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Once seen as a ‘console killer,’ Apple’s App Store now overrun with gaming garbage

iOS App Store Microtransactions Clones

When critics and analysts discuss the death of console gaming, they often hold up the iPhone as the culprit. Mobile gaming is destined to replace expensive home consoles once and for all, they say, offering comparable games for 1/60th the price. So why are the Xbox One and PlayStation 4 flourishing while Flappy Bird clones still dominate the charts on iOS devices?

Edge has taken a look at the short, depressing history of the iOS App Store. Once a fertile breeding ground for original content, the App Store has been reduced to a heap of free-to-play games and clones. Anyone who attempts to stray from the beaten path is typical met with little to no fanfare, hidden in the depths of the store while “endless runners, match-three puzzlers, lightweight city builders and strategy games” steal the spotlight. It has restricted creativity to the point where even reluctant developers are forced to retool their business models to stay competitive.

“It’s great that some are making loads of money from free-to-play, but the inability of publishers to see what else mobile gaming can be leads them to be profit-chasing and risk-averse to a ridiculous degree,” says app developer Barry Meade of Fireproof Games. “The sheer ubiquity of free-to-play is freezing mobile gaming at a very shallow and immature state of its development, when it should be at its most exciting, dynamic and diverse.”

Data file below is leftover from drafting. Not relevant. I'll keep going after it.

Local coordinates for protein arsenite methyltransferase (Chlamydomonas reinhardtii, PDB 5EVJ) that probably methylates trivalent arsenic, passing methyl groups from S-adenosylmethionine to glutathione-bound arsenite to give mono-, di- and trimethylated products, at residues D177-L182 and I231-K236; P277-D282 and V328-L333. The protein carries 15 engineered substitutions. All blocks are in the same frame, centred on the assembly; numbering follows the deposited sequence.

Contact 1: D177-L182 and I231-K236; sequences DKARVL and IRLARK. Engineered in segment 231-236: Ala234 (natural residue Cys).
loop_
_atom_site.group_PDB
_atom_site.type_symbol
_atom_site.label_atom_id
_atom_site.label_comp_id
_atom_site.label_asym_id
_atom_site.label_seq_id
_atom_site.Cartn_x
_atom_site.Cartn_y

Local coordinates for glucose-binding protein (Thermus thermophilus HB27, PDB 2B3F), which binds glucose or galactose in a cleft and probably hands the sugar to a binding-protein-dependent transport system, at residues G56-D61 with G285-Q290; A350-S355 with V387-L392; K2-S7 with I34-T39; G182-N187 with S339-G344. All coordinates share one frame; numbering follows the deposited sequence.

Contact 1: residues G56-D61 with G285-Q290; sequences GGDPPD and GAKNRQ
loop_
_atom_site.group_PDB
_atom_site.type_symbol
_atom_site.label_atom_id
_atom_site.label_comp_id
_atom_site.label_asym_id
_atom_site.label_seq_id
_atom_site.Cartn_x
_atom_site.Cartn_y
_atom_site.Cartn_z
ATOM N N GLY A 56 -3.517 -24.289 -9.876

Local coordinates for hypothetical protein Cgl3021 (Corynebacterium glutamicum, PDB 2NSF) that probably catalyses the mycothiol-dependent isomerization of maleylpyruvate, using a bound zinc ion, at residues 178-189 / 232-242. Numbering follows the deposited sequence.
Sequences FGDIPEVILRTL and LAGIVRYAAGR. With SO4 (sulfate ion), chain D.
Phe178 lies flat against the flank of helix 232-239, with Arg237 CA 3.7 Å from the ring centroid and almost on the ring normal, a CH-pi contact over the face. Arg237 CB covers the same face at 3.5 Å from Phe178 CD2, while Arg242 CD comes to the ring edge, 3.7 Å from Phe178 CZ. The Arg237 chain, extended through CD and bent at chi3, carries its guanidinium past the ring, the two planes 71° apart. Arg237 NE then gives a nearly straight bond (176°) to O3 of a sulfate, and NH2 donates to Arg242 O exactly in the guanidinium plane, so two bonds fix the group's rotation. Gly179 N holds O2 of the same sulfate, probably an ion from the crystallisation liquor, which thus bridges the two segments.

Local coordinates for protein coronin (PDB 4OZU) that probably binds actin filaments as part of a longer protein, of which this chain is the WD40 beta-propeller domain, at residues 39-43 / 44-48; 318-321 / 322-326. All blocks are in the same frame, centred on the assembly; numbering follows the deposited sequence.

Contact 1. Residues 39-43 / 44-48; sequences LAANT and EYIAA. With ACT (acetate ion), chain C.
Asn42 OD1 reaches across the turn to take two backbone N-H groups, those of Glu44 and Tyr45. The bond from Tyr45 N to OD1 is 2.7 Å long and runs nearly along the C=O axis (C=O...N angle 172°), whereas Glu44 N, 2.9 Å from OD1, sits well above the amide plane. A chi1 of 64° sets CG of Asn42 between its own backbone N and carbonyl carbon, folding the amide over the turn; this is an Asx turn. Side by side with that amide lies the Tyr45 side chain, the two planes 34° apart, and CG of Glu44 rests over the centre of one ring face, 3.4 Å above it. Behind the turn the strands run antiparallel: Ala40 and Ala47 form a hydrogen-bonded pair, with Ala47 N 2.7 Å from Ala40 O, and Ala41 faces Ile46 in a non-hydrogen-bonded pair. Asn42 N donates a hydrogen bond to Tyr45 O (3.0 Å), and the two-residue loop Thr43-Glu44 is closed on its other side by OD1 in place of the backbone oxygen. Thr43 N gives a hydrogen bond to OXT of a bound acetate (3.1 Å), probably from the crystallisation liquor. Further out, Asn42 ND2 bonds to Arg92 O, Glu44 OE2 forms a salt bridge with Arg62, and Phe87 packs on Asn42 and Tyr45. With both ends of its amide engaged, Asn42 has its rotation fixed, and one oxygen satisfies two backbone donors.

Mobile app stores are generating billions of dollars every year, and will likely continue to do so for the foreseeable future, but the artistic outlook is bleak. As long as Candy Crush Saga and Clash of Clans remain successful staples of the platform, there won’t be room for more than the occasional indie darling. Check out the article at Edge for the full story of the App Store.

Jacob started covering video games and technology in college as a hobby, but it quickly became clear to him that this was what he wanted to do for a living. He currently resides in New York writing for BGR. His previously published work can be found on TechHive, VentureBeat and Game Rant.